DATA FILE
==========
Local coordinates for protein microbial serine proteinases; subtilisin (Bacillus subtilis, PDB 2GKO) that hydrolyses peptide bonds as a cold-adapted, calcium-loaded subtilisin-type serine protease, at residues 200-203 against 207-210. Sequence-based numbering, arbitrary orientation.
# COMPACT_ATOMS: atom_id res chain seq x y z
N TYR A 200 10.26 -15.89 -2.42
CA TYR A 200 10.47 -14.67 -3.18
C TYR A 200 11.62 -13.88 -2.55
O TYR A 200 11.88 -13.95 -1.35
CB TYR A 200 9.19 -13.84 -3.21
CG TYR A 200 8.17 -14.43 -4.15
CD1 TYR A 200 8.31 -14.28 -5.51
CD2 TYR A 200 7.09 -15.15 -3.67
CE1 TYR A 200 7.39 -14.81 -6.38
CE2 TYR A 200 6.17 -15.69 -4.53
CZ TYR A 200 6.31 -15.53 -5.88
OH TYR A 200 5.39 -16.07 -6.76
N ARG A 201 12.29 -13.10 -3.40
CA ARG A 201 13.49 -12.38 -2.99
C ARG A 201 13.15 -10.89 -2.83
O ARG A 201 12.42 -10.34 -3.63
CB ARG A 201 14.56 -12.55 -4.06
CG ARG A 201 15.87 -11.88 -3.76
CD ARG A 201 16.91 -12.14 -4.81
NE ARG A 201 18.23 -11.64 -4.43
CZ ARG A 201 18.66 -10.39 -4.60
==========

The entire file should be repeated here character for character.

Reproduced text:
Local coordinates for protein microbial serine proteinases; subtilisin (Bacillus subtilis, PDB 2GKO) that hydrolyses peptide bonds as a cold-adapted, calcium-loaded subtilisin-type serine protease, at residues 200-203 against 207-210. Sequence-based numbering, arbitrary orientation.
# COMPACT_ATOMS: atom_id res chain seq x y z
N TYR A 200 10.26 -15.89 -2.42
CA TYR A 200 10.47 -14.67 -3.18
C TYR A 200 11.62 -13.88 -2.55
O TYR A 200 11.88 -13.95 -1.35
CB TYR A 200 9.19 -13.84 -3.21
CG TYR A 200 8.17 -14.43 -4.15
CD1 TYR A 200 8.31 -14.28 -5.51
CD2 TYR A 200 7.09 -15.15 -3.67
CE1 TYR A 200 7.39 -14.81 -6.38
CE2 TYR A 200 6.17 -15.69 -4.53
CZ TYR A 200 6.31 -15.53 -5.88
OH TYR A 200 5.39 -16.07 -6.76
N ARG A 201 12.29 -13.10 -3.40
CA ARG A 201 13.49 -12.38 -2.99
C ARG A 201 13.15 -10.89 -2.83
O ARG A 201 12.42 -10.34 -3.63
CB ARG A 201 14.56 -12.55 -4.06
CG ARG A 201 15.87 -11.88 -3.76
CD ARG A 201 16.91 -12.14 -4.81
NE ARG A 201 18.23 -11.64 -4.43
CZ ARG A 201 18.66 -10.39 -4.60